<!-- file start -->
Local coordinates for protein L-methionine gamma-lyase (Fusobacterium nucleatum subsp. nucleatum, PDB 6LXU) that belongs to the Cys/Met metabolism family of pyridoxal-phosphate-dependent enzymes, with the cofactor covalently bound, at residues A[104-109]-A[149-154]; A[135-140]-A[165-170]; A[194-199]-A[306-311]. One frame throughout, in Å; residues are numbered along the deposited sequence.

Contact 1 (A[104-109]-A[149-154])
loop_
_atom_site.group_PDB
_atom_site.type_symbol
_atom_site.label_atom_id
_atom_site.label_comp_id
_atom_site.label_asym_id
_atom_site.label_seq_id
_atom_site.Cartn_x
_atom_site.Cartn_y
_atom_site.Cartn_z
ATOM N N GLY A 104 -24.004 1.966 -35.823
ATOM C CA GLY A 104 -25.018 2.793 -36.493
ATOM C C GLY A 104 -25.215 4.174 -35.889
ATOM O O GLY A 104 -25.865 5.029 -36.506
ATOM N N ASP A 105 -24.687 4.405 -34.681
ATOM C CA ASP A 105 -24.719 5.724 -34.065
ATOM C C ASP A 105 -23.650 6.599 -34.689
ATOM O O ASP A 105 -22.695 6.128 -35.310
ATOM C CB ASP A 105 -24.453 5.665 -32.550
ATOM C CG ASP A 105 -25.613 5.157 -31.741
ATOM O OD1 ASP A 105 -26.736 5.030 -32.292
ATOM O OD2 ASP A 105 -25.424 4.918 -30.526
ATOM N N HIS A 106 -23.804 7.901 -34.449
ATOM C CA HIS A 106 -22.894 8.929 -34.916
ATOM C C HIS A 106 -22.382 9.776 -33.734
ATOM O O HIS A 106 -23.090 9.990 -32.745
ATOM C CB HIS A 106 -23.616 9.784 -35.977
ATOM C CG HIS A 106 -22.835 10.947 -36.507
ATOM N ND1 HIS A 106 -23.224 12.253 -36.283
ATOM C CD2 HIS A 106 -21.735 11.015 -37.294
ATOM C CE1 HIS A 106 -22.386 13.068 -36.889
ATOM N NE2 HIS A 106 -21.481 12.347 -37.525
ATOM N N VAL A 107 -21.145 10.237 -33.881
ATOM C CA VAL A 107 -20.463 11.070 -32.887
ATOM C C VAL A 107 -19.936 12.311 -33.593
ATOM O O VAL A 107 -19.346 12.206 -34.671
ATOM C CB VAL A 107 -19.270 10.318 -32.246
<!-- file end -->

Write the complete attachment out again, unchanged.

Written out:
Local coordinates for protein L-methionine gamma-lyase (Fusobacterium nucleatum subsp. nucleatum, PDB 6LXU) that belongs to the Cys/Met metabolism family of pyridoxal-phosphate-dependent enzymes, with the cofactor covalently bound, at residues A[104-109]-A[149-154]; A[135-140]-A[165-170]; A[194-199]-A[306-311]. One frame throughout, in Å; residues are numbered along the deposited sequence.

Contact 1 (A[104-109]-A[149-154])
loop_
_atom_site.group_PDB
_atom_site.type_symbol
_atom_site.label_atom_id
_atom_site.label_comp_id
_atom_site.label_asym_id
_atom_site.label_seq_id
_atom_site.Cartn_x
_atom_site.Cartn_y
_atom_site.Cartn_z
ATOM N N GLY A 104 -24.004 1.966 -35.823
ATOM C CA GLY A 104 -25.018 2.793 -36.493
ATOM C C GLY A 104 -25.215 4.174 -35.889
ATOM O O GLY A 104 -25.865 5.029 -36.506
ATOM N N ASP A 105 -24.687 4.405 -34.681
ATOM C CA ASP A 105 -24.719 5.724 -34.065
ATOM C C ASP A 105 -23.650 6.599 -34.689
ATOM O O ASP A 105 -22.695 6.128 -35.310
ATOM C CB ASP A 105 -24.453 5.665 -32.550
ATOM C CG ASP A 105 -25.613 5.157 -31.741
ATOM O OD1 ASP A 105 -26.736 5.030 -32.292
ATOM O OD2 ASP A 105 -25.424 4.918 -30.526
ATOM N N HIS A 106 -23.804 7.901 -34.449
ATOM C CA HIS A 106 -22.894 8.929 -34.916
ATOM C C HIS A 106 -22.382 9.776 -33.734
ATOM O O HIS A 106 -23.090 9.990 -32.745
ATOM C CB HIS A 106 -23.616 9.784 -35.977
ATOM C CG HIS A 106 -22.835 10.947 -36.507
ATOM N ND1 HIS A 106 -23.224 12.253 -36.283
ATOM C CD2 HIS A 106 -21.735 11.015 -37.294
ATOM C CE1 HIS A 106 -22.386 13.068 -36.889
ATOM N NE2 HIS A 106 -21.481 12.347 -37.525
ATOM N N VAL A 107 -21.145 10.237 -33.881
ATOM C CA VAL A 107 -20.463 11.070 -32.887
ATOM C C VAL A 107 -19.936 12.311 -33.593
ATOM O O VAL A 107 -19.346 12.206 -34.671
ATOM C CB VAL A 107 -19.270 10.318 -32.246